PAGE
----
Russian officials are rejoicing over the U.K.’s June 23 ‘Brexit’ referendum.
“Without Britain, there won’t be anybody in the EU to defend sanctions against us so zealously,” Moscow Mayor Sergei Sobyanin tweeted out in the aftermath of the results. Andrei Klimov, deputy chairman of the international affairs committee in the Russian Parliament, told The New York Times, “I don’t think the European Union will now have time to think about Ukraine or about sanctions.”
The U.K. was the strongest proponents of tough EU sanctions against Russia for not complying with its commitments to restore the Ukrainian-Russian border. The EU’s energy sanctions against Russia have been particularly crippling, plunging Russia’s currency value and contracting its economy by two percent in 2015. The future of these crippling sanctions are now in question following the U.K. referendum to leave the EU.
Publicly Russian President Vladimir Putin has shown ambivalence to the results, telling reporters the results “will be both positive and negative” for Russia. Putin’s spokesman, Dmitry Peskov, added that the EU should understand “the need to build good relations” with Russia in the wake of the U.K.’s departure.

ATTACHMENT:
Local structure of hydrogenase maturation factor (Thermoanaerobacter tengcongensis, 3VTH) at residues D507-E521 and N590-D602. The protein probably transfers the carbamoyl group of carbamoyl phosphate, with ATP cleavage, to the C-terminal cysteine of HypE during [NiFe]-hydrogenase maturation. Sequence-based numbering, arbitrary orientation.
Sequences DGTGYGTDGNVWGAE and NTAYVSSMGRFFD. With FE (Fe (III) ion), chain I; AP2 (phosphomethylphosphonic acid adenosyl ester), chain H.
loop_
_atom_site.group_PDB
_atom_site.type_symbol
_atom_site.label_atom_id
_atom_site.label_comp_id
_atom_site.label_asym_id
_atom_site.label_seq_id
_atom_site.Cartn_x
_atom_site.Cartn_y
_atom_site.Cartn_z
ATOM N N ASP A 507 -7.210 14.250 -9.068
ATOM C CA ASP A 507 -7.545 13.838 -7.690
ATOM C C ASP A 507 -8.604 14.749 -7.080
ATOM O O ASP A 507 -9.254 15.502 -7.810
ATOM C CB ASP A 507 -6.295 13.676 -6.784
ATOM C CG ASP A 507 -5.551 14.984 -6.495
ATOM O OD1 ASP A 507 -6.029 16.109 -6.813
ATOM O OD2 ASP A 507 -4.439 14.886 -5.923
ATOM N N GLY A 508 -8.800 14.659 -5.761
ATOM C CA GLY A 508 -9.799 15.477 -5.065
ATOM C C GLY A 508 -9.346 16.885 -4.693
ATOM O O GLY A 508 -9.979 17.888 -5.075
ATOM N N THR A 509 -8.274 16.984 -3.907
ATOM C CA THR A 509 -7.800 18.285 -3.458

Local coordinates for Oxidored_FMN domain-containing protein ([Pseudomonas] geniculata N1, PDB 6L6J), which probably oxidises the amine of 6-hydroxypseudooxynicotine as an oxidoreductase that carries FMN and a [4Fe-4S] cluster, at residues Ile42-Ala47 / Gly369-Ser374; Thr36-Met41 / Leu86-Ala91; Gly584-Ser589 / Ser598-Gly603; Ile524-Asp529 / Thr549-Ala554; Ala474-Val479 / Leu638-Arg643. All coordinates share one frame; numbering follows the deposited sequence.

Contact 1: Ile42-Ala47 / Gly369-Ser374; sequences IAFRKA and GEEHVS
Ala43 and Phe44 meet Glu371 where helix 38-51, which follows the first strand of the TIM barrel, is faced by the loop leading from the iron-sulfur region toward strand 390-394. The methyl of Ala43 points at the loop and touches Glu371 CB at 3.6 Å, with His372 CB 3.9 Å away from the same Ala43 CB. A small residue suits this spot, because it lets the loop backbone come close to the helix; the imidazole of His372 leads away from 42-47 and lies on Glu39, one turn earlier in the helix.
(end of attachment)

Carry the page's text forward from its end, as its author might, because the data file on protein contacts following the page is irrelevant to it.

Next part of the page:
Aleksei Makarkin, an expert at the Russian Center for Political Technologies, told The New York Times, “The overall mood in Russia can be described as malicious joy.” The editor of Russia Today, a well known Russian propaganda outlet, tweeted “fun times begin” in the wake of the vote.
Michael Mcfaul, former U.S. Ambassador to Russia, wrote in the Washington Post that the referendum was a “win for Putin” and that a weakening of the EU” serves Putin’s political purposes.” Boris Titov, a senior Kremlin official, took to Facebook to call the British decision “not the independence of Britain from Europe, but the independence of Europe from the USA.”
Titov added ominously, “it’s not long until a united Eurasia — about 10 years.”
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